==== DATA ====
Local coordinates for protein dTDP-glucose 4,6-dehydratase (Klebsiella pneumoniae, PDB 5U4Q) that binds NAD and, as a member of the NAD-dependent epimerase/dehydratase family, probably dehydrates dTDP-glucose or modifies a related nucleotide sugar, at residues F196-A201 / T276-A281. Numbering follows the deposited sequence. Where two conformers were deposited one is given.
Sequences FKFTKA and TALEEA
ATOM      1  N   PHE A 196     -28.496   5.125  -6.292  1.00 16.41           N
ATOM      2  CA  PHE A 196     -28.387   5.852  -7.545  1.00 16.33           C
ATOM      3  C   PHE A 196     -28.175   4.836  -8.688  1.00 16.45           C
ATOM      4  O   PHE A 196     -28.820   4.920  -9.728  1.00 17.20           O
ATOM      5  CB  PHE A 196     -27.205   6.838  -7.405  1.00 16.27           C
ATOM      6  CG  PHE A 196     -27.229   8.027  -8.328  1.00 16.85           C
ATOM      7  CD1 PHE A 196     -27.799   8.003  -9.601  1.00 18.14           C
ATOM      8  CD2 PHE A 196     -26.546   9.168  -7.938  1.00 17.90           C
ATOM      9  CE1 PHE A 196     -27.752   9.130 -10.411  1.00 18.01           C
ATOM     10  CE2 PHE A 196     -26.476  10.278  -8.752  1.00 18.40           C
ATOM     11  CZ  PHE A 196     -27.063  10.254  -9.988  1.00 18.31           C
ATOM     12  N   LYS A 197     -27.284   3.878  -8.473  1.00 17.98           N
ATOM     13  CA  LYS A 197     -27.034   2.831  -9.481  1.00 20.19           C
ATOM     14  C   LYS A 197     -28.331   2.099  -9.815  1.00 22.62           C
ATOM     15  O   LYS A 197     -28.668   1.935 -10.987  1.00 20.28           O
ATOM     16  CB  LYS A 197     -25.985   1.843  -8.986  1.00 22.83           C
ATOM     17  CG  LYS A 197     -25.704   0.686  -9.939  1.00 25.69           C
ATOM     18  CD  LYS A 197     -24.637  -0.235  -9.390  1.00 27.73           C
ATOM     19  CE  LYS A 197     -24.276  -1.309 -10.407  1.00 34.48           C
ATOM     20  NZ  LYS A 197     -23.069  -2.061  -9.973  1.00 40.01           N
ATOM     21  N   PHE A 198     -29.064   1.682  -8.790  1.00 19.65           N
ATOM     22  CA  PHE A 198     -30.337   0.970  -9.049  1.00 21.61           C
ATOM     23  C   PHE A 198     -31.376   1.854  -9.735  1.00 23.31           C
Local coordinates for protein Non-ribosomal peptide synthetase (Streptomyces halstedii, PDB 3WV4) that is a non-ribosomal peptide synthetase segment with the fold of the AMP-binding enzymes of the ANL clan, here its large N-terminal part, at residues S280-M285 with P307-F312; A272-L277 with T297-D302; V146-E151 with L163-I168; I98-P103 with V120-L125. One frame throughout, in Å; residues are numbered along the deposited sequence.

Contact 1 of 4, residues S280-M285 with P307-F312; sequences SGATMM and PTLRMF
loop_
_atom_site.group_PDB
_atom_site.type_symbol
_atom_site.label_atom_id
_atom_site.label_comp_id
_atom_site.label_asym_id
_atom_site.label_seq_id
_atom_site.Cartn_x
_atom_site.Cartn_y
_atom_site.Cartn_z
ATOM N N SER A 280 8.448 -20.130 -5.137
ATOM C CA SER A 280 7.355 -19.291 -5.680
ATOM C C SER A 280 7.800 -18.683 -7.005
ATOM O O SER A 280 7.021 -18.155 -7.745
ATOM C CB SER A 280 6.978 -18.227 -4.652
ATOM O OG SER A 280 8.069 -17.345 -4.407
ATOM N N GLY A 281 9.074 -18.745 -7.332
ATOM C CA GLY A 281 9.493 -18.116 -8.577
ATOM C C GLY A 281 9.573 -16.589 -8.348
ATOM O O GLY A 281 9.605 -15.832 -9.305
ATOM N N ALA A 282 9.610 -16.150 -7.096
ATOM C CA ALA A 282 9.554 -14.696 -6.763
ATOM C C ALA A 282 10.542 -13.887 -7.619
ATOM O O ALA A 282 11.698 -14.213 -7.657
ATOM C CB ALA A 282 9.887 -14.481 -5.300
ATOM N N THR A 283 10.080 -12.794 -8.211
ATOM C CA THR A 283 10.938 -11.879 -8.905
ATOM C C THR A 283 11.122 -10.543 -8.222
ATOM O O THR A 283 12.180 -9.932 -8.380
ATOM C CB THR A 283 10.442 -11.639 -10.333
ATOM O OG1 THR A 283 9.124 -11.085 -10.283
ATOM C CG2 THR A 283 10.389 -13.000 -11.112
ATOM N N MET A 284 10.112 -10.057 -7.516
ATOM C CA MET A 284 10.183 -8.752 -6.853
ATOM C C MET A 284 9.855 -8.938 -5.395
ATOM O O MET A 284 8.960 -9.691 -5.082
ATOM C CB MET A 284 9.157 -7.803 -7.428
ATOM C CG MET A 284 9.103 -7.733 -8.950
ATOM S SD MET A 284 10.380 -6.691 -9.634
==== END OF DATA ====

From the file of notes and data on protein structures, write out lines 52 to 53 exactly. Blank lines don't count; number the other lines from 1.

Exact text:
ATOM C CB ALA A 282 9.887 -14.481 -5.300
ATOM N N THR A 283 10.080 -12.794 -8.211